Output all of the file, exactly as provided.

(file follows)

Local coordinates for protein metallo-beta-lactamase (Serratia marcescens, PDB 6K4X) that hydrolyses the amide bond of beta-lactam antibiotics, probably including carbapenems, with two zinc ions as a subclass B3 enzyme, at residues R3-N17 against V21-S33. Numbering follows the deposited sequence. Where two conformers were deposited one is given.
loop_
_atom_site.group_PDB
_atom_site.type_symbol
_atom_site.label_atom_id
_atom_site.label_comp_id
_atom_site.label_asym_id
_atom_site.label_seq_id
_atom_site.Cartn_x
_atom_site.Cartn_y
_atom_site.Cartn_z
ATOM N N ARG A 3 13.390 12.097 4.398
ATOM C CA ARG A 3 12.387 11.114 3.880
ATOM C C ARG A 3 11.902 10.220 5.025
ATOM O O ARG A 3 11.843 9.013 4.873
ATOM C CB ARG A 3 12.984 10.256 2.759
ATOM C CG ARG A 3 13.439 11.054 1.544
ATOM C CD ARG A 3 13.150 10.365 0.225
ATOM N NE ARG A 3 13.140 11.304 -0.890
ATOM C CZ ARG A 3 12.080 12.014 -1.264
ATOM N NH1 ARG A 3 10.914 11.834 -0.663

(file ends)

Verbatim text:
Local coordinates for protein metallo-beta-lactamase (Serratia marcescens, PDB 6K4X) that hydrolyses the amide bond of beta-lactam antibiotics, probably including carbapenems, with two zinc ions as a subclass B3 enzyme, at residues R3-N17 against V21-S33. Numbering follows the deposited sequence. Where two conformers were deposited one is given.
loop_
_atom_site.group_PDB
_atom_site.type_symbol
_atom_site.label_atom_id
_atom_site.label_comp_id
_atom_site.label_asym_id
_atom_site.label_seq_id
_atom_site.Cartn_x
_atom_site.Cartn_y
_atom_site.Cartn_z
ATOM N N ARG A 3 13.390 12.097 4.398
ATOM C CA ARG A 3 12.387 11.114 3.880
ATOM C C ARG A 3 11.902 10.220 5.025
ATOM O O ARG A 3 11.843 9.013 4.873
ATOM C CB ARG A 3 12.984 10.256 2.759
ATOM C CG ARG A 3 13.439 11.054 1.544
ATOM C CD ARG A 3 13.150 10.365 0.225
ATOM N NE ARG A 3 13.140 11.304 -0.890
ATOM C CZ ARG A 3 12.080 12.014 -1.264
ATOM N NH1 ARG A 3 10.914 11.834 -0.663